Martin tells me how an ongoing discussion at Can Masdeu is the work-life balance. From contributions given by groups hiring out the PIC, to fundraising parties and educational grants, the squat is able to subsidise the monthly rent for residents. They contribute €60 per month. To keep the costs down they bulk-buy food from cooperatives. Of course a lot of food also comes from their own garden.
“We could grow more food ourselves, but this would mean less space for neighbours. And we could open more, but then we’d have too much money. Instead we let other collectives use the space and they just pay for what is used in the kitchen. We’re stable as a project,” Martin reflects.
This sustainability – at a human level – seems to go against the grain of many activist spaces where the focus is on as much openness as possible, almost inevitably burning the organisers out. I asked Martin what else has helped them continue for so long.
“You need to offer something to local people, which in our case is free space. And you need at least one person with practical skills, one with relationship skills and one with local and political connections. Without the practical the place falls apart; without someone to deal with emotions the place falls apart; and without someone telling the world, it’s all pointless.”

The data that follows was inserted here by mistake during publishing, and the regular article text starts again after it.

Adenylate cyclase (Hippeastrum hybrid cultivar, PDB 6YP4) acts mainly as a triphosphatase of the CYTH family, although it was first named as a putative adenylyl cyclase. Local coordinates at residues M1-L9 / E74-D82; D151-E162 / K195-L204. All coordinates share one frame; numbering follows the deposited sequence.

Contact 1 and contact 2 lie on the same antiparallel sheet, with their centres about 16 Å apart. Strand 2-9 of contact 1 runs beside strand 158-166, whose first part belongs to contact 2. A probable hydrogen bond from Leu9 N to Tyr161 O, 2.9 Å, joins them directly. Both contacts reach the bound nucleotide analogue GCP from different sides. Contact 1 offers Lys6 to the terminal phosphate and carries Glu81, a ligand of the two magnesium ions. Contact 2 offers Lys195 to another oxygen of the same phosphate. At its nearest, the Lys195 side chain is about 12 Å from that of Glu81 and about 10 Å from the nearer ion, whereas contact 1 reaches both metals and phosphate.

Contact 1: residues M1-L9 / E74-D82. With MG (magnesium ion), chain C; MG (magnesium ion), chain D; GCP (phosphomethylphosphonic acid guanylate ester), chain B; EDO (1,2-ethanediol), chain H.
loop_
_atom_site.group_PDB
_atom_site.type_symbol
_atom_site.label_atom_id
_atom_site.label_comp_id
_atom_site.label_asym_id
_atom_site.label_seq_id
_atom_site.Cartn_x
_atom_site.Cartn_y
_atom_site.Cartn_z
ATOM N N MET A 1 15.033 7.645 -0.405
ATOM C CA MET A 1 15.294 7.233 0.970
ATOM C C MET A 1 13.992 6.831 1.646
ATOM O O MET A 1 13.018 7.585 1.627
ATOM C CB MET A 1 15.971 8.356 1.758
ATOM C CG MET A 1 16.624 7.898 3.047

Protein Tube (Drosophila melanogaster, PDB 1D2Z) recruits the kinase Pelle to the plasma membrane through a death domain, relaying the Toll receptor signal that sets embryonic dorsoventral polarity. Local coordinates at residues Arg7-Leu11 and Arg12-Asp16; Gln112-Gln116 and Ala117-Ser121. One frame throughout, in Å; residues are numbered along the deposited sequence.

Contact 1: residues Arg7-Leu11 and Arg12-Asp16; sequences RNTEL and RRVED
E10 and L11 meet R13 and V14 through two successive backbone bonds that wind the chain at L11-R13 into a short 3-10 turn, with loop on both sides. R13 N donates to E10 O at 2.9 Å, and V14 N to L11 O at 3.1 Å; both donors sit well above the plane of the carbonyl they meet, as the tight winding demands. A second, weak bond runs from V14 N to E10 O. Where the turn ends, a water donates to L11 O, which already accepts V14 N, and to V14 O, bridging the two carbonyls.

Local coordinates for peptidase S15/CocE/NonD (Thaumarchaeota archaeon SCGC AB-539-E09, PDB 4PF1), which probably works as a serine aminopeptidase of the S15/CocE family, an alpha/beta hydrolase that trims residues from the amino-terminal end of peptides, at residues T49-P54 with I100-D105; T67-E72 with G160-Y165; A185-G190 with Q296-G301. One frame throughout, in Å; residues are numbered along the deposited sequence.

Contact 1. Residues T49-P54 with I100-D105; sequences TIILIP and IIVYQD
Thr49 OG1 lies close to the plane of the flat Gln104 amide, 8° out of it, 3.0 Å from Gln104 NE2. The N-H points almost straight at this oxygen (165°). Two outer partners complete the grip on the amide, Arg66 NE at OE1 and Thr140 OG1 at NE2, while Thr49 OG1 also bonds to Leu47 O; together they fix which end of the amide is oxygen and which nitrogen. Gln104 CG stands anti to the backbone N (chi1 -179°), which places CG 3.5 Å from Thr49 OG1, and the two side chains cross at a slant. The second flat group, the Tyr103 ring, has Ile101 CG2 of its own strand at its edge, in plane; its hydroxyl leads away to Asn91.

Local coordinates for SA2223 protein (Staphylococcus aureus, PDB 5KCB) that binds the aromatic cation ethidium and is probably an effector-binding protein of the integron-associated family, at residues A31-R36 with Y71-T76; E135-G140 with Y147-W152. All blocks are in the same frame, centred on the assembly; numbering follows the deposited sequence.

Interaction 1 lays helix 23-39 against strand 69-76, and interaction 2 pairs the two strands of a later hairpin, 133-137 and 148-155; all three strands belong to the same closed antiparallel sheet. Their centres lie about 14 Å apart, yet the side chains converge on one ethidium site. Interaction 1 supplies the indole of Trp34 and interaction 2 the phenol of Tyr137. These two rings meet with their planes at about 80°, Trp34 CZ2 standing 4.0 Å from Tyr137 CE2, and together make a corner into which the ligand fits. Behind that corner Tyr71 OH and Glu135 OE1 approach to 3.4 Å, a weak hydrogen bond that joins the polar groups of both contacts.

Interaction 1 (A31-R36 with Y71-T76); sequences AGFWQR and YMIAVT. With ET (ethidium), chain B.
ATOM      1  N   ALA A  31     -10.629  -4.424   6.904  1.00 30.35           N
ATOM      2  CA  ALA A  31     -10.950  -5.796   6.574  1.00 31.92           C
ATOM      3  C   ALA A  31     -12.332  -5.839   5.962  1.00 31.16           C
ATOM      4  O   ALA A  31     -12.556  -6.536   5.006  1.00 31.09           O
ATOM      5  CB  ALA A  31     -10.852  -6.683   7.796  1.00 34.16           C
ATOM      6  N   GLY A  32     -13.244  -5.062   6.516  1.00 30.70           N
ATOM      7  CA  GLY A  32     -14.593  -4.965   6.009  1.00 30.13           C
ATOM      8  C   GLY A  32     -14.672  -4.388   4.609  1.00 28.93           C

Extending this idea, you can imagine how society could ‘work to live’, rather than ‘living to work’. Providing the needs for people at the local level and thinking globally about the impact – showing humanity can live within the earth’s limits – seems to be the opposite of the current system. It relates directly to why Fulvia tells me we need degrowth:
“Our current system is also extremely socially unjust. The richest, mostly in western countries, are always getting richer and the poor are getting poorer. And this is because most of the resources, particularly of poor countries, are going to these rich people. Over-consumption causes a massive ecological debt that goes unpaid, the system creates pollution, conflicts over resources and land-grabbing, and it forces people to migrate.”
After the visit, Barcelona seems different. You can feel the city weighing heavier on the imagination, with all the billboards, the chain stores of international consumption and the heavy noise of construction sites. Perhaps you are walking into the last days of a wilting system, propped up on unsustainable – and often unattainable – pillars of mass consumption.
Photos: Brinerustle/Wikimedia Commons